Coal mining has long been considered the pride of Poland.
It is responsible for 80% of the country”s electricity production, according to 2018 figures, and employs around 80,000 people, down from 400,000 in 1990.
Coal reserves in Upper Silesia, in the south of the country, are perceived as key to energy security and a patriotic alternative to gas and oil imported from Russia. Their volumes were believed to be sufficient to last for decades.
But the industry is in decline for a number of reasons. Piotr Lewandowski, president of the Institute for Structural Research in Warsaw, says it is being pushed to a “tipping point” by several factors: falling demand for coal because of warmer winters; wind and other renewables becoming cheaper; rising costs of carbon emissions; and a society less willing to tolerate high levels of air pollution.
Poland is also under pressure from the 27-member European Union to lower carbon emissions and is seeing the coronavirus pandemic complicate its coal troubles.
More than half of the EU’s most polluted cities are located in Poland. This is the problem that is proving hard to solve for the Polish government: it is linked to Poles being dependent on coal for heating their homes.
Both Poland and the European Union has invested money into transitioning to cleaner ways of heating the country’s households.
But for some coal is the only way to survive the cold season. Like for Mariola, who lives in Zabrze with her three children. Mariola’s partner, a former miner, went to the UK to work in construction, while she stayed in a ‘familok”, a type of residential building in Silesia, built in the proximity of mines, for the workers and their families to live.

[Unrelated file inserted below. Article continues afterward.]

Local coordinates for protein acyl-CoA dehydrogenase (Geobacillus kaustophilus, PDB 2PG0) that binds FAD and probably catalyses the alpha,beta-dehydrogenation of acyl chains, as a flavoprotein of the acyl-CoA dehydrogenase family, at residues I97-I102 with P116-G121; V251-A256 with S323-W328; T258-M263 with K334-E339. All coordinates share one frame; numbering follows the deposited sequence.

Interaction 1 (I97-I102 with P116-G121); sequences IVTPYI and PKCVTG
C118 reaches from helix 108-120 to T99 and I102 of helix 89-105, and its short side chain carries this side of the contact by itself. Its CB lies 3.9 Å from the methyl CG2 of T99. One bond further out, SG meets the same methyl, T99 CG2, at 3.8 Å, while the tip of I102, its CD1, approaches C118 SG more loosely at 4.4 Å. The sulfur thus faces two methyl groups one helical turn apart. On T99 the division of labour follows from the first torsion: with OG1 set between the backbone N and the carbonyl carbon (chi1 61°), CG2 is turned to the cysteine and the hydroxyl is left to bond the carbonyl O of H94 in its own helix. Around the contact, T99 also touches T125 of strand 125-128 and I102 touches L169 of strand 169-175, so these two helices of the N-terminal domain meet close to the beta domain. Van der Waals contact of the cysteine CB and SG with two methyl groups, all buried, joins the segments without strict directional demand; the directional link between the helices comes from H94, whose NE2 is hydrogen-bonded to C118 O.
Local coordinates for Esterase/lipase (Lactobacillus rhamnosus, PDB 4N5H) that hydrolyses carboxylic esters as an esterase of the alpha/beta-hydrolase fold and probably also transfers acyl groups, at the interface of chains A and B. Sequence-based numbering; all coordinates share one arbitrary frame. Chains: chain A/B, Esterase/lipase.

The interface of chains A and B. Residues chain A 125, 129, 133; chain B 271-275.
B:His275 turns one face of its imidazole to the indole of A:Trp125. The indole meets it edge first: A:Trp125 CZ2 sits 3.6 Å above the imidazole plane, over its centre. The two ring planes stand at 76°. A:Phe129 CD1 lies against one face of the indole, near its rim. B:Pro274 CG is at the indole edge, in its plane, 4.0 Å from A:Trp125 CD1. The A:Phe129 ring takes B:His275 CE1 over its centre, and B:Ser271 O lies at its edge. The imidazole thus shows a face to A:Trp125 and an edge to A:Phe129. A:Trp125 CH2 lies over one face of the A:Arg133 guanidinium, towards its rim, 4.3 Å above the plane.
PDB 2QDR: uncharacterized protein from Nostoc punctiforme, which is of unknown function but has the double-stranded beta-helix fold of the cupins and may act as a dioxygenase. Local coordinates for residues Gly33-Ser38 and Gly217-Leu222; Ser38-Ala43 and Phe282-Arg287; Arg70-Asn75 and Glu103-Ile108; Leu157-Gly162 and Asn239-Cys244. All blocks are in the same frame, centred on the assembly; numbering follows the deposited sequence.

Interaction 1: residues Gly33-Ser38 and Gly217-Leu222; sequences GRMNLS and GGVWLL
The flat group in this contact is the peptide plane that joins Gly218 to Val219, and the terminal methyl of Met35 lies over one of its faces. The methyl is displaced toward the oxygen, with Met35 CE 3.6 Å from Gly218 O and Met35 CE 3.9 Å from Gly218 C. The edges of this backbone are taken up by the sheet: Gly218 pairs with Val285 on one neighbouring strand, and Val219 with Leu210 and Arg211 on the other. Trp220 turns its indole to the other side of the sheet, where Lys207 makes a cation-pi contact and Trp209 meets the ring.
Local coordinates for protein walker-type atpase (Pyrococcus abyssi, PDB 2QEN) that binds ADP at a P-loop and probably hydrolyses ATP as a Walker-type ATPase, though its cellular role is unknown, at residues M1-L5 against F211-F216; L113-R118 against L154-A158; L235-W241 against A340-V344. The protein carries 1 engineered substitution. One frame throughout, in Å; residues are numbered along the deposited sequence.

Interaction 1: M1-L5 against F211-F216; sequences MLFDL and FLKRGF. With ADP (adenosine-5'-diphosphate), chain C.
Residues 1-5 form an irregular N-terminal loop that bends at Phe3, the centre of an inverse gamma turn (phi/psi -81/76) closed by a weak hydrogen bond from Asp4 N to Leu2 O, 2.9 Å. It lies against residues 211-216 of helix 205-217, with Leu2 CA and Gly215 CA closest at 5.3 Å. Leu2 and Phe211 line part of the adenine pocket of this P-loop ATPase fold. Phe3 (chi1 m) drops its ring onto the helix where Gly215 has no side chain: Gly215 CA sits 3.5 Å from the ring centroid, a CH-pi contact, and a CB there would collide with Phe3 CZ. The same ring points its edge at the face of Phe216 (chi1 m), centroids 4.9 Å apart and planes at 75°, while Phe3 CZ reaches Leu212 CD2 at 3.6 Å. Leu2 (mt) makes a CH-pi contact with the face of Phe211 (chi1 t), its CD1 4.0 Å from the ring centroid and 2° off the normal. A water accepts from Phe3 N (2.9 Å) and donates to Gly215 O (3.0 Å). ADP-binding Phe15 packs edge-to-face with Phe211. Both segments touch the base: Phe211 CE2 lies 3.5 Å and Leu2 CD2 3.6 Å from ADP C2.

The slag heap of the Marcel coal mine in Radlin, Upper Silesia, contains the spoils that are being thrown away during the coal excavation. It became one of the examples of the ecological impact of the coal mining in the region. The waste and active chemical substances contained in materials stored on the site have caused fires. Locals have called for the works to stop in the area, as the smoke and toxic gases have become unbearable to live with.
There are already positive examples of transition of the industrial areas. “The familoks” built by the surrounding coal mines in the Nikiszowiec district were completely renovated a few years ago. Since then, it’s considered to be one of the most pleasant areas in Katowice and has even listed on Silesia’s ‘Industrial Monuments Route’ offered by the tourism office.
At the end of September, the Polish government and trade unions agreed to phase out coal by 2049.